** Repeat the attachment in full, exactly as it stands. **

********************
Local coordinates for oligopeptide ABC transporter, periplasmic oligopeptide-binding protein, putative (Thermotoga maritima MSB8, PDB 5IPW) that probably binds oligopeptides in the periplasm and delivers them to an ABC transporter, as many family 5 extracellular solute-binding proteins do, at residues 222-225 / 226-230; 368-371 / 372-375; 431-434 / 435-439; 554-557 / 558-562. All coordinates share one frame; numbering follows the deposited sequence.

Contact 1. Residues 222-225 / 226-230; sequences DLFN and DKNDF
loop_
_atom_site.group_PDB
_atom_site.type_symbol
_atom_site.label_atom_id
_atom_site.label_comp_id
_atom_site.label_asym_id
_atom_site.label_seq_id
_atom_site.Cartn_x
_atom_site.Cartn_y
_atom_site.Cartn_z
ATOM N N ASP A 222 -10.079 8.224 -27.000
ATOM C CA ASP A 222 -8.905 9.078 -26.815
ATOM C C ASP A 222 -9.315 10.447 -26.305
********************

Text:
Local coordinates for oligopeptide ABC transporter, periplasmic oligopeptide-binding protein, putative (Thermotoga maritima MSB8, PDB 5IPW) that probably binds oligopeptides in the periplasm and delivers them to an ABC transporter, as many family 5 extracellular solute-binding proteins do, at residues 222-225 / 226-230; 368-371 / 372-375; 431-434 / 435-439; 554-557 / 558-562. All coordinates share one frame; numbering follows the deposited sequence.

Contact 1. Residues 222-225 / 226-230; sequences DLFN and DKNDF
loop_
_atom_site.group_PDB
_atom_site.type_symbol
_atom_site.label_atom_id
_atom_site.label_comp_id
_atom_site.label_asym_id
_atom_site.label_seq_id
_atom_site.Cartn_x
_atom_site.Cartn_y
_atom_site.Cartn_z
ATOM N N ASP A 222 -10.079 8.224 -27.000
ATOM C CA ASP A 222 -8.905 9.078 -26.815
ATOM C C ASP A 222 -9.315 10.447 -26.305